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Hi, all. I have a question from the perspective of an employee dealing with a demanding boss. I have worked with a small company (6 people) for 10 years, I am most senior apart from my boss (owner). We have always had a great relationship both in business and on a personal level. She has always been demanding, with very high expectations, but has been available to coach my growth in meeting her demands. It has been tough for me at times to grow at the level requested and lately I'm having that same challenge x 10. I am being directed (not requested, and without anything more than 1-minute coaching) to create and grow in ways that are new to me. I am all for growth and development and I want to deliver for the company, however I feel I'm being asked to do more work than is possible for one person to accomplish. Besides the normal full-time+ workload I deal with already I'm being pushed hard to do more, more, more.

My question - how can I resolve my desire to deliver with my belief that delivering would require more than I can give? Also, how can I discuss this in an open way with my boss so she doesn't hear "I can't" or "I won't?"

Any and all advice welcome - thank you!

mattpalmer's picture

Try to work out what you truly believe you can and cannot do with the time available to you, based on your understanding of the job and its priorities.  Then, if you feel uncomfortable with what you're going to be dropping on the floor (assuming you're an individual contributor, and don't have anyone to assign/delegate work to), then go to your boss, not with a sense of "aaah I can't do these things!" but rather, "Here's how I see the prioritisation of the work you've given me.  Firstly, have I got the ordering correct, and secondly can you give me any tips on doing *this* work more efficiently to allow me so I have time to do more of the other work?"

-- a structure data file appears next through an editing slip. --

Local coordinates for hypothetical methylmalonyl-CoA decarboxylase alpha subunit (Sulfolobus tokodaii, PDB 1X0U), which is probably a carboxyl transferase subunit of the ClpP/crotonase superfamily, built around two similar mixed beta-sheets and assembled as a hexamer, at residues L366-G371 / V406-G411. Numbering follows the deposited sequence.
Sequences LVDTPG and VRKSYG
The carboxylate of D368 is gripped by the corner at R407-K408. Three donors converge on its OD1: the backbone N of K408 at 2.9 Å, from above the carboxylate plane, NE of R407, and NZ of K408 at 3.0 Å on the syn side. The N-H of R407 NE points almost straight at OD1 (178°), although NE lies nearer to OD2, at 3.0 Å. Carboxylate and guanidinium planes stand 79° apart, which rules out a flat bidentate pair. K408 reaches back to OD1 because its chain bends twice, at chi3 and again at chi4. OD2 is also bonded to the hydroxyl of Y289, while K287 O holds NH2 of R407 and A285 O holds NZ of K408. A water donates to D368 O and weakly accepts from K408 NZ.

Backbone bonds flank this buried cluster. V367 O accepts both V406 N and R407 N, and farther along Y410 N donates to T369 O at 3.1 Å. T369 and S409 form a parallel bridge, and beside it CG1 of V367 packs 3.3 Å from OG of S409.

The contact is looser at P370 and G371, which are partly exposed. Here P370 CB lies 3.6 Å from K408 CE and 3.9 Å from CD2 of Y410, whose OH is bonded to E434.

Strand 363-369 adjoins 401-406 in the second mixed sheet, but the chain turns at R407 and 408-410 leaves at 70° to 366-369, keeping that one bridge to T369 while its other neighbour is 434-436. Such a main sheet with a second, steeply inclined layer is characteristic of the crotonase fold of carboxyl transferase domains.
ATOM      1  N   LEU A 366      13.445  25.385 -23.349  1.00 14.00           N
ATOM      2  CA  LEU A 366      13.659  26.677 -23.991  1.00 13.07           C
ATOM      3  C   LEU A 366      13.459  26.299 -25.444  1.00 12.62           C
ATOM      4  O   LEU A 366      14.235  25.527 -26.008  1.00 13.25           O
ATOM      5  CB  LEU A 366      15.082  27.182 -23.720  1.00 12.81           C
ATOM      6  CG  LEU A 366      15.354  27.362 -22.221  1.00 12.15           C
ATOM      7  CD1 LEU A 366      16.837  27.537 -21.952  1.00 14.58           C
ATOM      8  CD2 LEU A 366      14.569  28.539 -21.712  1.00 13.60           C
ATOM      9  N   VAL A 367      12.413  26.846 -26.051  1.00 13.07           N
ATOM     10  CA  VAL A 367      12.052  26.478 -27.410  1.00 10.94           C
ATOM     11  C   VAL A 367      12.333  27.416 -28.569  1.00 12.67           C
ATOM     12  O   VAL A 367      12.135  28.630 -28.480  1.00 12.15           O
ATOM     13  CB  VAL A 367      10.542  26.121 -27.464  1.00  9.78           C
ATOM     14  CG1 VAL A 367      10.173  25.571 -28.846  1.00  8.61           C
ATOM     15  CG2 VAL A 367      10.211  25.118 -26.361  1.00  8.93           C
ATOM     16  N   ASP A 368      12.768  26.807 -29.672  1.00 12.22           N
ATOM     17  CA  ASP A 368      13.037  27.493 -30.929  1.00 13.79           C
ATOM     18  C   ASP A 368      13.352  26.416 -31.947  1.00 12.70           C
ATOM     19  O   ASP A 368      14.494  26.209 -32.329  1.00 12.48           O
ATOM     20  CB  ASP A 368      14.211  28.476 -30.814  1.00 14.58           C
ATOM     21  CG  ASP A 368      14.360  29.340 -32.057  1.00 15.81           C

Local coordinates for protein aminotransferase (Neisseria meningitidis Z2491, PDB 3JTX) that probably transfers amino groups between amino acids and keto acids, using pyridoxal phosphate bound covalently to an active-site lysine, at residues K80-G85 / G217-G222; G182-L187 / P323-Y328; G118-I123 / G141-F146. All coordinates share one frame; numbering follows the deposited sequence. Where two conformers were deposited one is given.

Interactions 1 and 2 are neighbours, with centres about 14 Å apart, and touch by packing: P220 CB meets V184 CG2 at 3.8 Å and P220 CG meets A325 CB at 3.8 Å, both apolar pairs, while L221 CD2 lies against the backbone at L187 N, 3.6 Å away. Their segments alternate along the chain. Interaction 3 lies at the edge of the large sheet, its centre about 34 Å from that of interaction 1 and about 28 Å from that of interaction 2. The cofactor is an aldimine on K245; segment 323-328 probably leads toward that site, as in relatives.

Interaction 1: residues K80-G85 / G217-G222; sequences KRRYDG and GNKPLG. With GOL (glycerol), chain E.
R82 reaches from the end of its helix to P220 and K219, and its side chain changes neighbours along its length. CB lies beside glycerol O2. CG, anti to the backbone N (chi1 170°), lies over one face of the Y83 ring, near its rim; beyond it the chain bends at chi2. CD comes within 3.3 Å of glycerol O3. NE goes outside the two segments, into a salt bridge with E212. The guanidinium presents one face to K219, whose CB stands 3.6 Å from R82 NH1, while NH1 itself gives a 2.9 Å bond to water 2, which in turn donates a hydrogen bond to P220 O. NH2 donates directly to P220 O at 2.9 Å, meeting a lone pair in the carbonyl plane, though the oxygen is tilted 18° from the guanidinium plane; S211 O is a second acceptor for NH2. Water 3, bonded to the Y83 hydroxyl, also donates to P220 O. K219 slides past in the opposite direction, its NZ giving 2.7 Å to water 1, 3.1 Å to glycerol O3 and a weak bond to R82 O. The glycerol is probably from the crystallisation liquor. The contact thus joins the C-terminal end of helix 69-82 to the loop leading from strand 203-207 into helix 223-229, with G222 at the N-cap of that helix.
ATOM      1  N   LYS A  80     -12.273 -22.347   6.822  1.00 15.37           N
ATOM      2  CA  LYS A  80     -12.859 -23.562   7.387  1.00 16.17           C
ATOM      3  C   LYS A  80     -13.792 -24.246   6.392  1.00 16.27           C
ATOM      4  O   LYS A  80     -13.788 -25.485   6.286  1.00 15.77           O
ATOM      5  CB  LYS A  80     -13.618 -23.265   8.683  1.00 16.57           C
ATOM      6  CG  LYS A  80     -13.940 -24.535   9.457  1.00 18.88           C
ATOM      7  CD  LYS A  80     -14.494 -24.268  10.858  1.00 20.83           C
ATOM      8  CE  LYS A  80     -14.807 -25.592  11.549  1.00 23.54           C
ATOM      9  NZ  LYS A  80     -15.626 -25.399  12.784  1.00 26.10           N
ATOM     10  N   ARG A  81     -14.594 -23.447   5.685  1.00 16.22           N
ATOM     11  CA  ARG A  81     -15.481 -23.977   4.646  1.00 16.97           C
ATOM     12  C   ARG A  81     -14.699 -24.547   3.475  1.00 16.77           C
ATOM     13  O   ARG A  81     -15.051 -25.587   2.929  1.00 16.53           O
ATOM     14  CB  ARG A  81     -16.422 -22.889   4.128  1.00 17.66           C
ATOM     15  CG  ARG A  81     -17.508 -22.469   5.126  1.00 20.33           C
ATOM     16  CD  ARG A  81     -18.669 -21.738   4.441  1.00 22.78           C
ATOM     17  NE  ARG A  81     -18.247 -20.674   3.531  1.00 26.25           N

It would probably help you a little to listen to the MT cast entitled "The Juggling Koan"; there's also another one whose name I forget now on a similar topic (it might be something like "How to deal with a greatly increased workload").

dan west's picture

As Matt mentioned, listen to the Juggling Koan cast. It's great.

In my opinion, this is a great sign of trust from your boss. She is throwing you in the deep end with the expectation that you are up to the tasks. Embrace this. Then look at all of your tasks and figure out which you will tackle and which ones you won't. Explain to your boss that you are dropping a few items in order to take on the new ones. Again, Matt's description of the conversation is a good starting point.

Lastly, if you haven't already, get comfortable with (a) not knowing how to do everything you're being asked to do and (b) not completing everything on your plate. While it doesn't feel like it, these are good problems to have. In the case of 'a' you're learning new things and becoming more marketable. In the case of 'b' it's a great chance to hone your prioritization skills (another good lesson)!

-Dan 

beesknees79's picture

Thanks to you both for your great suggestions. I will definitely listen to the Juggling podcast. I had a talk with my boss and let her know which tasks I am prioritizing, and projects outside that realm may have to fall to the wayside until I have more time to address them. She was on board at the time, but since then has continued giving me more follow-up items that clearly fall outside the scope of priorities. I get very frustrated by this but I probably just need to accept it as something beyond my control and note those items for follow-up at a later date.

Dan, I'll take your advice and make every attempt to see these problems as learning opportunities. I've been struggling with the ideas that I'm not up to the task, or just not willing to take it on. It's still a struggle, but at the very least I can fall back on the thoughts that I'll be even better when I'm through.

Thank you!